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Nonlinear Processes in Geophysics An interactive open-access journal of the European Geosciences Union
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Volume 7, issue 1/2
Nonlin. Processes Geophys., 7, 49–58, 2000
https://doi.org/10.5194/npg-7-49-2000
© Author(s) 2000. This work is licensed under
the Creative Commons Attribution-NonCommercial-ShareAlike 2.5 License.
Nonlin. Processes Geophys., 7, 49–58, 2000
https://doi.org/10.5194/npg-7-49-2000
© Author(s) 2000. This work is licensed under
the Creative Commons Attribution-NonCommercial-ShareAlike 2.5 License.

  30 Jun 2000

30 Jun 2000

Modelling of large-scale structures arising under developed turbulent convection in a horizontal fluid layer (with application to the problem of tropical cyclone origination)

G. V. Levina1,2, M. V. Starkov1, Se. E. Startsev1, V. D. Zimin1, and S. S. Mioseev2 G. V. Levina et al.
  • 1Institute of Continuous Media Mechanics, Ural Branch of the Russian Academy of Sciences, Perm, Russia
  • 2Space Research Institute of the Russian Academy of Sciences, Moscow, Russia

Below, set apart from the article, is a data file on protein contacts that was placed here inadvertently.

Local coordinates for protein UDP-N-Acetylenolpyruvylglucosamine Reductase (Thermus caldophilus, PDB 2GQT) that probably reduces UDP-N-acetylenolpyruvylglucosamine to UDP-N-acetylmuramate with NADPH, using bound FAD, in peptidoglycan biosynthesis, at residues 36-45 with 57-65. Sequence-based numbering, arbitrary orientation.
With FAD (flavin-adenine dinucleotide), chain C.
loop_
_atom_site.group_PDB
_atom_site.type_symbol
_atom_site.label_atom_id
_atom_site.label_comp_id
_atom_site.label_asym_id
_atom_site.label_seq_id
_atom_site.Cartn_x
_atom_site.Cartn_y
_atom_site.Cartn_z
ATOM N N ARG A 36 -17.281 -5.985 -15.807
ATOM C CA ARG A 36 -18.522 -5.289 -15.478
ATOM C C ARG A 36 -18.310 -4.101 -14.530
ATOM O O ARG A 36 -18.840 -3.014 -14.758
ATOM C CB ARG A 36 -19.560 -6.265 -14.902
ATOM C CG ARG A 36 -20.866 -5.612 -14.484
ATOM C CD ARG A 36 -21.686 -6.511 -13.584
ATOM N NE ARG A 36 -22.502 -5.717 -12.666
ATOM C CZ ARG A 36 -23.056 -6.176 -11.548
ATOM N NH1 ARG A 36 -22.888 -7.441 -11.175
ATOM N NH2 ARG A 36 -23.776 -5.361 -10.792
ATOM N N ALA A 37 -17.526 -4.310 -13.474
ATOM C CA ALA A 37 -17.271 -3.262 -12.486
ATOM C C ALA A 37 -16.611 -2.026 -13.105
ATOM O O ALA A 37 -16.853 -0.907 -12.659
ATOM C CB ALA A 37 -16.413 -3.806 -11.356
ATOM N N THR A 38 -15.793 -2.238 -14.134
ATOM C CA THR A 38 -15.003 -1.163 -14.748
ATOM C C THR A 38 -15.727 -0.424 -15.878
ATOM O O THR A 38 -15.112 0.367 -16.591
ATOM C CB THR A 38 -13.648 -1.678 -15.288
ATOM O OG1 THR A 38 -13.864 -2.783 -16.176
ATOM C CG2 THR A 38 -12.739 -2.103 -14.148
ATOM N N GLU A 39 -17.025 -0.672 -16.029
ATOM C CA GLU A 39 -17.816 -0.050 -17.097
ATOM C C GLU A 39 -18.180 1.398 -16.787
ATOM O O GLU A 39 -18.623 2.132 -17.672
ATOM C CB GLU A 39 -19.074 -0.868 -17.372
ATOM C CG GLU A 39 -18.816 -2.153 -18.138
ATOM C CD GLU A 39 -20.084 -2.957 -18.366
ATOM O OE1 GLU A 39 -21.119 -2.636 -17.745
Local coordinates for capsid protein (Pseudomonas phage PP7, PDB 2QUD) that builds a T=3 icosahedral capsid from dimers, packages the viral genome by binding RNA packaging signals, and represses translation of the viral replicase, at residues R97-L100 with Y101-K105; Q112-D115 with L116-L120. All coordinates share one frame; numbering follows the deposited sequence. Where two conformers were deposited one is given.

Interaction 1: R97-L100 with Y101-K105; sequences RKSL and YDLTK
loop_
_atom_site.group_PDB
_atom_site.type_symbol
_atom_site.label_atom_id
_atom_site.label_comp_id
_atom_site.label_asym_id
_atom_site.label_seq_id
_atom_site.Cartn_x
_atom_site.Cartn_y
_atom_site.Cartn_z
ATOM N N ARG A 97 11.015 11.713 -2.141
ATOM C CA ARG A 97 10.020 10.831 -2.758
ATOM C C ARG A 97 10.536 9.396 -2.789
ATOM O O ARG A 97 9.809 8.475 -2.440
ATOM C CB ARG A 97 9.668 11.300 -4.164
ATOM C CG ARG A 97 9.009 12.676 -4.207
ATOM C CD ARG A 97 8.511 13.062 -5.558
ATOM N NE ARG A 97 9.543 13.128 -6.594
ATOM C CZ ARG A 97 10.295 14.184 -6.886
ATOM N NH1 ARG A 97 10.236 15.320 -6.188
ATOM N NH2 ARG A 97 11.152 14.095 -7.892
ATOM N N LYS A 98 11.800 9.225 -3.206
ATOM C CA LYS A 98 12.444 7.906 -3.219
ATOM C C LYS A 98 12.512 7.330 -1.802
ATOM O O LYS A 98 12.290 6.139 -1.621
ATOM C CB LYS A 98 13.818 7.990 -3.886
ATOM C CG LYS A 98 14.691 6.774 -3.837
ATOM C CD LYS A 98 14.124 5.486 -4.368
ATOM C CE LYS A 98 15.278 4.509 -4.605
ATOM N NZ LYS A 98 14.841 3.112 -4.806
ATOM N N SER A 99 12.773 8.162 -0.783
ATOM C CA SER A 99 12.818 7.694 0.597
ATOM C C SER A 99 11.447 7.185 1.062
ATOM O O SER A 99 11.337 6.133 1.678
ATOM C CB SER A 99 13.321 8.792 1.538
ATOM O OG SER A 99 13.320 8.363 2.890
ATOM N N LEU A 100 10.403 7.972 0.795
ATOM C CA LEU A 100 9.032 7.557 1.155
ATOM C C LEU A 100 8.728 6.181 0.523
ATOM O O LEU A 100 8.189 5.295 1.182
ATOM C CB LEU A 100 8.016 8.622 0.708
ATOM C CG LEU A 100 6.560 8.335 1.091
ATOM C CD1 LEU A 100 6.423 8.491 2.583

Abstract. The work is concerned with the results of theoretical and laboratory modelling the processes of the large-scale structure generation under turbulent convection in the rotating-plane horizontal layer of an incompressible fluid with unstable stratification. The theoretical model describes three alternative ways of creating unstable stratification: a layer heating from below, a volumetric heating of a fluid with internal heat sources and combination of both factors. The analysis of the model equations show that under conditions of high intensity of the small-scale convection and low level of heat loss through the horizontal layer boundaries a long wave instability may arise. The condition for the existence of an instability and criterion identifying the threshold of its initiation have been determined. The principle of action of the discovered instability mechanism has been described. Theoretical predictions have been verified by a series of experiments on a laboratory model. The horizontal dimensions of the experimentally-obtained long-lived vortices are 4÷6 times larger than the thickness of the fluid layer. This work presents a description of the laboratory setup and experimental procedure. From the geophysical viewpoint the examined mechanism of the long wave instability is supposed to be adequate to allow a description of the initial step in the evolution of such large-scale vortices as tropical cyclones - a transition form the small-scale cumulus clouds to the state of the atmosphere involving cloud clusters (the stage of initial tropical perturbation).

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